Can Trusts Deduct Adviser Fees?


Many trust fiduciaries incur investment adviser fees while administering the trust. To reduce taxable income, the trustee wants to deduct these costs against trust income—but the courts are split on the issue. The Tax Court recently was asked to reconsider the question.

Henry Rudkin established a testamentary trust with the proceeds of the sale of his business, Pepperidge Farm, to Campbell Soup Co. The trustee hired Warfield Associates Inc. to provide investment advice, and then deducted payments to Warfield of $22,241 on the trust’s 2000 income tax return. The IRS rejected the deduction on the grounds the expenditure was a miscellaneous itemized deduction subject to the 2% floor.

Result. For the IRS. A trust calculates income the same way an individual does. It can deduct IRC section 62 expenses from its gross income to arrive at adjusted gross income and is then permitted the section 63 itemized deductions from adjusted gross income.

Section 67 limits miscellaneous itemized deductions to expenditures in excess of 2% of adjusted gross income. Section 67(e) exempts from this 2% floor “costs that are paid or incurred in connection with the administration of the estate or trust and which would not have been incurred if the property were not held in such trust or estate.” All parties in Rudkin agreed the challenged expenditure was incurred in the administration of the trust. The question was whether it was incurred because the trust owned the assets.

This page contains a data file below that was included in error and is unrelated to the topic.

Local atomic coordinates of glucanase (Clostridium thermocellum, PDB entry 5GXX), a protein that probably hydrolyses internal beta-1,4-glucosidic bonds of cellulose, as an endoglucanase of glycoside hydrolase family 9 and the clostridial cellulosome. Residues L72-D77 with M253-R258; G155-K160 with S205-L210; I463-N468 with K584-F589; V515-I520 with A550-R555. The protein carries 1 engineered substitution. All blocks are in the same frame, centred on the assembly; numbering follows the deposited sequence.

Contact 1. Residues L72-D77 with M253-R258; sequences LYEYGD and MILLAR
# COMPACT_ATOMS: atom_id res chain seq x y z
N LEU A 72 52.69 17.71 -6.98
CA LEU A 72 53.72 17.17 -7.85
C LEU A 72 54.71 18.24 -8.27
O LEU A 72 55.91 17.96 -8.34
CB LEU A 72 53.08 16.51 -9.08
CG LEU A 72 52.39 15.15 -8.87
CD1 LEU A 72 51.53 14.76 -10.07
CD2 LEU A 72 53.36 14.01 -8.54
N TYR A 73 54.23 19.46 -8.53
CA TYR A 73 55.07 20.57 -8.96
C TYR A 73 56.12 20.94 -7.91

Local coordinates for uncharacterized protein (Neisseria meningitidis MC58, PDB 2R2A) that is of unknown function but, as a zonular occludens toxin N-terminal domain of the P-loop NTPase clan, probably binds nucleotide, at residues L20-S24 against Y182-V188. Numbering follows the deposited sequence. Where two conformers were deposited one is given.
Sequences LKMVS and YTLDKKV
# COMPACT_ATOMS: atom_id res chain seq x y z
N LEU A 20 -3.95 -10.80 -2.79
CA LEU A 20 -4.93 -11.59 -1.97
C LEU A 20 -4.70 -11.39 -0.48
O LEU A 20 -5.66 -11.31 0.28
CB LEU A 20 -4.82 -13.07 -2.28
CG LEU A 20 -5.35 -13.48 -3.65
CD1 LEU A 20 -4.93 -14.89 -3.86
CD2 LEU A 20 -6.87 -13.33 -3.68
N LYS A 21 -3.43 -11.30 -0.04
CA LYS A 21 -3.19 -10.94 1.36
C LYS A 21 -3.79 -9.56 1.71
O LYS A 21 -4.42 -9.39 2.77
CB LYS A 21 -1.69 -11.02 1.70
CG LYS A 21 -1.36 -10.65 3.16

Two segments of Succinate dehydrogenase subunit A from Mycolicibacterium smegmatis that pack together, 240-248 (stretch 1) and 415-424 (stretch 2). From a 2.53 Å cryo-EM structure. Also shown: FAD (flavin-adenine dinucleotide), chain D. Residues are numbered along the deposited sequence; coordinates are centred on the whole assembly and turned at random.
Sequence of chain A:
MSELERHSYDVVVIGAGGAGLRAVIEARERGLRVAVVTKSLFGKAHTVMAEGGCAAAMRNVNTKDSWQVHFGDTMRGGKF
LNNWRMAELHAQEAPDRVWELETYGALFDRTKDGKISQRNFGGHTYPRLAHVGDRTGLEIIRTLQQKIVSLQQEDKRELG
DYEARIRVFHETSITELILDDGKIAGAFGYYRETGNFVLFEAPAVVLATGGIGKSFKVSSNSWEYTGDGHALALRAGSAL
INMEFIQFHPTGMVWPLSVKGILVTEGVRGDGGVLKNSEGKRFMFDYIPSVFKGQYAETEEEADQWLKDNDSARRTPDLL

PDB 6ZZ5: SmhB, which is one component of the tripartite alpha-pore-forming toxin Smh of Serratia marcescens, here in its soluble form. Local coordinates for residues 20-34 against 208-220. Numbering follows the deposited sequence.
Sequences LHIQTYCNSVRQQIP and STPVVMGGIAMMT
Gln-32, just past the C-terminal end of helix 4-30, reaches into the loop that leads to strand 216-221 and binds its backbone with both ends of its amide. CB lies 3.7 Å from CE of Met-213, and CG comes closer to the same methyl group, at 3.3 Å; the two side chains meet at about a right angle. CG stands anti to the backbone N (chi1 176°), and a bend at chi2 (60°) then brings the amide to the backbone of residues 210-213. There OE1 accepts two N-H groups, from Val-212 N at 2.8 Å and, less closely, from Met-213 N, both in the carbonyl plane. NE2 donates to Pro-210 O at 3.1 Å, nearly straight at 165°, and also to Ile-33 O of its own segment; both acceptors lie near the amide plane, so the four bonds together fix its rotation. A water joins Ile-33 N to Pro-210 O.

The trustee argued that he had met the requirement because his fiduciary responsibility obligated him to hire an investment adviser where individuals are not obligated to do so. The IRS said that, as many individuals do hire investment advisers, the expenditures for investment advice were not incurred because of the trust’s existence.

The Tax Court previously had considered this argument in O’Neill v. Commissioner, 98 TC 227 (1992), and ruled for the IRS. The Sixth Circuit Court of Appeals reversed the decision, reasoning that fiduciaries can incur penalties for negligence if they failed to hire an adviser but individuals are not similarly penalized. Thus, the expenditure was incurred because the trust existed.

Subsequently, the Federal and Fourth Circuits ruled for the IRS. In their opinion, the expenditures did not meet the requirement because individuals commonly incur them. In addition a ruling in favor of the trust would allow a fiduciary to argue he or she incurred all expenditures as a result of his or her fiduciary responsibility and, thus, the ruling would nullify the second requirement.

After reviewing the argument on both sides, the Tax Court sided with the Federal and Fourth Circuits and held the expenditures were subject to the 2% floor.

Courts continue to disagree on this issue, which must be settled through legislation or additional litigation. At this point taxpayers should tailor their position to the appeals court that would hear their case.

William Rudkin Testamentary Trust v. Commissioner, 124 TC no. 19.

Prepared by Edward J. Schnee, CPA, PhD, Hugh Culverhouse Professor of Accounting and director, MTA program, Culverhouse School of Accountancy, University of Alabama, Tuscaloosa.


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